The VMware Gallium driver translates the TGSI code into D3D9 shader byte code. That's mostly an artifact of our device and I wouldn't be surprised if we changed that in the future to be closer to TGSI. The command set as a whole in the SVGA hardware is much closer to D3D than OpenGL. The hardware attempts to implement Direct3D semantics for most things. That's not to say that we view OpenGL as a second class driver, but this is all much easier if you pick one semantic to implement and our first 3D drivers were Direct3D so that won. Everything is communicated over a publicly documented binary protocol to the host.

          The process is:
          - The guest generates a series of commands (most of them are on the order of "draw primitives" or "set a bunch of texture states" or "create a texture")
          - The guest stuffs these commands into a FIFO ring buffer
          - The host interprets the commands and uses a host graphics API to accelerate them. On Workstation for Linux and Fusion for Mac, we use OpenGL in the backend and on Windows we use Direct3D or OpenGL if D3D isn't available for some reason
          - The host then reports completion of the commands to the guest

          This process allows everything to happen asynchronously. The guest can be generating commands while the host is processing commands it already has. We use fences to report completions of operations to the guest so that it knows when it may proceed. This protects access to memory that is shared between the guest applications and the virtual GPU. We've actually found a few applications that can run faster in the guest than directly on the host machine since we get to take advantage of an extra core or two in the process.

          As for using the driver in other virtual environments... I don't know. It's certainly possible but there's a fairly substantial body of code that makes up the 3D backends that would need to be implemented by the other virtualization vendors. Since the VMware SVGA device is relatively simple (fewer than 100 registers, most things are fifo commands) it would be much easier than virtualizing an R300 for example.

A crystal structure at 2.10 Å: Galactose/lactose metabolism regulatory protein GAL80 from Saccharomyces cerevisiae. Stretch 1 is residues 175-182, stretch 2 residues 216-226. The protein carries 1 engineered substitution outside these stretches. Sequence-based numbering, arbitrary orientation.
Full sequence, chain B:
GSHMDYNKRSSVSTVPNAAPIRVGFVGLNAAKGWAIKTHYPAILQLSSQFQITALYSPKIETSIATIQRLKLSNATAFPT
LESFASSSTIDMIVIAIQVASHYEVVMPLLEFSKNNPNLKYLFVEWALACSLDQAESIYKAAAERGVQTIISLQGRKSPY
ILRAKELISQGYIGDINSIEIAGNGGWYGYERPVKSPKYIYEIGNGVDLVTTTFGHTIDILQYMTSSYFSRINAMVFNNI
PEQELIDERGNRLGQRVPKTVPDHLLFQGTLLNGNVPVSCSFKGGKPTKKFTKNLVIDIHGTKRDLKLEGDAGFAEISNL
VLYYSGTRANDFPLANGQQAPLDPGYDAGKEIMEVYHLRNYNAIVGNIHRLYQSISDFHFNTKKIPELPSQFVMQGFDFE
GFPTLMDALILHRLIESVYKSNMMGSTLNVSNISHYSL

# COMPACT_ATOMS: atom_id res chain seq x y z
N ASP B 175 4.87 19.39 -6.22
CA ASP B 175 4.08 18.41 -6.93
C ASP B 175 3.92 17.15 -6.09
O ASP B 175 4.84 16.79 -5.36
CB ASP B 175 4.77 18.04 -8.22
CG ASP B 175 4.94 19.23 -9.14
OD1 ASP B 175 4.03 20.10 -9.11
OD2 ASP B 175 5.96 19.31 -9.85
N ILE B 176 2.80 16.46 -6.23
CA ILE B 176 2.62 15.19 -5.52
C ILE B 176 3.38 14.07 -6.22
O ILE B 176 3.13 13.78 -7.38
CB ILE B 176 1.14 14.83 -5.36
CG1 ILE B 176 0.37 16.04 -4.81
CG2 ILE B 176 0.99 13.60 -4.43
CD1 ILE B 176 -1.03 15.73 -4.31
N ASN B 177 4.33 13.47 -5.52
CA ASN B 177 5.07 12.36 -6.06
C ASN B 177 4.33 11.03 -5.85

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          • #20
            FWIW ... SVGA, meaning "Super VGA", is not a VMWare term but an industry term. After VGA (640x480) hardware came Super VGA (800x600) which supposedly was to be replaced by XGA but really Super VGA stuck... even in Windows 7, my laptop uses the Super VGA driver (a generic high resolution driver)... this stuff used to be exciting, clearly I'm too old.

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            • #21
              Originally posted by Craig73 View Post
              FWIW ... SVGA, meaning "Super VGA", is not a VMWare term but an industry term. After VGA (640x480) hardware came Super VGA (800x600) which supposedly was to be replaced by XGA but really Super VGA stuck... even in Windows 7, my laptop uses the Super VGA driver (a generic high resolution driver)... this stuff used to be exciting, clearly I'm too old.
              Likewise with our "Super VGA" there's just been too much inertia to change it to something more... "interesting". We probably should have called it something else once we started having our own drivers.

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              • #22
                You could start telling everyone that SVGA stands for "Special VMWare Graphics Adapter" as someone suggested earlier

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                • #23
                  On http://www.x.org/wiki/GalliumStatus are there a lot of drivers.

                  Which do you think have the most interest to VMware, and therefore likely to be the first to get the "DONE" stamp?